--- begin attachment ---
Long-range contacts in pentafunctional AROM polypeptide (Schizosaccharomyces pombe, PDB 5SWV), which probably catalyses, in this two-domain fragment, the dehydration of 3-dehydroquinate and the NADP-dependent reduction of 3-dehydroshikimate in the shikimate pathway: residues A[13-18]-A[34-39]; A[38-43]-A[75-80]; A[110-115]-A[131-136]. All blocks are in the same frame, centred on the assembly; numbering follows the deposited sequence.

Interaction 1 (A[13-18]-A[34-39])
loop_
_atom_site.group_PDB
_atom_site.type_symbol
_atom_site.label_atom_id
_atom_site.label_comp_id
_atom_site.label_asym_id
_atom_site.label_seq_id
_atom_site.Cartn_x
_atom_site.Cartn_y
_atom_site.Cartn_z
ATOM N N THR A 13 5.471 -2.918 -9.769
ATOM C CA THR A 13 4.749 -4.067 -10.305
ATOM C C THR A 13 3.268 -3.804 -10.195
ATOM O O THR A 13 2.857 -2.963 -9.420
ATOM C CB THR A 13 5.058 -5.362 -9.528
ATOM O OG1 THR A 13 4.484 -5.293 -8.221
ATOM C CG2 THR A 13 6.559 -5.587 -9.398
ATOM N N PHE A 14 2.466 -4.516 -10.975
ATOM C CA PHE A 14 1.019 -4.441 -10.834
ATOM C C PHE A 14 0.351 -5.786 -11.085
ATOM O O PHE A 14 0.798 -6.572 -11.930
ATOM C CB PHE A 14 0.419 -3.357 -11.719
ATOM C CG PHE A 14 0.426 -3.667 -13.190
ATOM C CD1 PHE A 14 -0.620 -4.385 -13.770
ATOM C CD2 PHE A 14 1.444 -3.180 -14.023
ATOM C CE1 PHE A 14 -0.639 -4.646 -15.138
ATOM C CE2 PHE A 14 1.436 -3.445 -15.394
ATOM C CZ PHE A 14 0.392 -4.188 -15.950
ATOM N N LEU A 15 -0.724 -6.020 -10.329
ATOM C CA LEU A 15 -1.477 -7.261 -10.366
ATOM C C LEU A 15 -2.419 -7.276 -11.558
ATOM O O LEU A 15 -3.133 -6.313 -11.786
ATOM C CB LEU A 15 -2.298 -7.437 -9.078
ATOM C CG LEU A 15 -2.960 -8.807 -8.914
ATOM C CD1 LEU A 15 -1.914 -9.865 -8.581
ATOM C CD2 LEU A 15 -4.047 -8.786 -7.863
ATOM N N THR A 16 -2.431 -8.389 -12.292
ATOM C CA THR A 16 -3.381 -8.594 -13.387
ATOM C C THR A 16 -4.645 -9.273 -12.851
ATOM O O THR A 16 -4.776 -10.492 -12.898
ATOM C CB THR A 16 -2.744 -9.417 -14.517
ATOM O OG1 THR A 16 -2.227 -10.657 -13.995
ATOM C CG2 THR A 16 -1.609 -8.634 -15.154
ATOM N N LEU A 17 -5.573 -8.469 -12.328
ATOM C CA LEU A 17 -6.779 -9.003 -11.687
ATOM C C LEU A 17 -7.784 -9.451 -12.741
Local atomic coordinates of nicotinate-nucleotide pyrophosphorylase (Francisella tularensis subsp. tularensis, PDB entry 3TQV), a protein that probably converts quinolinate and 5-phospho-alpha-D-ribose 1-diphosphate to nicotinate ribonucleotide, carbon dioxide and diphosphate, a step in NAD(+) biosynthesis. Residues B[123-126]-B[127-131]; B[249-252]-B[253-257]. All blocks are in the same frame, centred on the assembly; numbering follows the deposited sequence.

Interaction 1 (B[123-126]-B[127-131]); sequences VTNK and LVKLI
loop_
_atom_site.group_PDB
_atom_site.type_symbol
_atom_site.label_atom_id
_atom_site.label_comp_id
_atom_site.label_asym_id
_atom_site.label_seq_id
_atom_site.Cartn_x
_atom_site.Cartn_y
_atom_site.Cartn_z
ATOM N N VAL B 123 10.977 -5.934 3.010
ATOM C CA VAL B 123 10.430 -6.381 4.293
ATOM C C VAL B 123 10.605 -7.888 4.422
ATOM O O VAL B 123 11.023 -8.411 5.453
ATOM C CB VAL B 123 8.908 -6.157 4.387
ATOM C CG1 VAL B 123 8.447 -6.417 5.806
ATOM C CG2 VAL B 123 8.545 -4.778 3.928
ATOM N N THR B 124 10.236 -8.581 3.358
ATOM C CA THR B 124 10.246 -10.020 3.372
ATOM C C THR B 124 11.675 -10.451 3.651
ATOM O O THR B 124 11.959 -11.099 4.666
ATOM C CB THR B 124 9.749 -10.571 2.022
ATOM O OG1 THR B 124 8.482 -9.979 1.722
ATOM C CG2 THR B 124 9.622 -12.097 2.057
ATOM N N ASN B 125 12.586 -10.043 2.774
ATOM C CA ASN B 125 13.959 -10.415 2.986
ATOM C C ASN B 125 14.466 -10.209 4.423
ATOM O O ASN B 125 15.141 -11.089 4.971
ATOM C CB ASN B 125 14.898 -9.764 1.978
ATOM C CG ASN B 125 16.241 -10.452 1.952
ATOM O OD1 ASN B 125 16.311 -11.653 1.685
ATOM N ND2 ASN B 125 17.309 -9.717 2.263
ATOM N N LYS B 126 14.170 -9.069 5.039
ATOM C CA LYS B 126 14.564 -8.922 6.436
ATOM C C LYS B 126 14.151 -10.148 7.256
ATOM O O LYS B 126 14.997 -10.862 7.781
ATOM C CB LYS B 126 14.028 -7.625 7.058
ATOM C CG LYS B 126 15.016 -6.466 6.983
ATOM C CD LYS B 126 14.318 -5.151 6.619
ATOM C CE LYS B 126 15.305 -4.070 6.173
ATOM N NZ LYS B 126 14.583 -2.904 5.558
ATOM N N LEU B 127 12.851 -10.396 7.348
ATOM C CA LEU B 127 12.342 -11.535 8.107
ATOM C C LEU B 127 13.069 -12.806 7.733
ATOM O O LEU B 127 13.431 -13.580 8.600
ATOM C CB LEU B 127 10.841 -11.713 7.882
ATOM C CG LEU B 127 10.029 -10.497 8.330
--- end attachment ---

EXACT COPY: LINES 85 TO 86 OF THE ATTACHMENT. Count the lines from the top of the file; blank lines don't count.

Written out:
ATOM C C LYS B 126 14.151 -10.148 7.256
ATOM O O LYS B 126 14.997 -10.862 7.781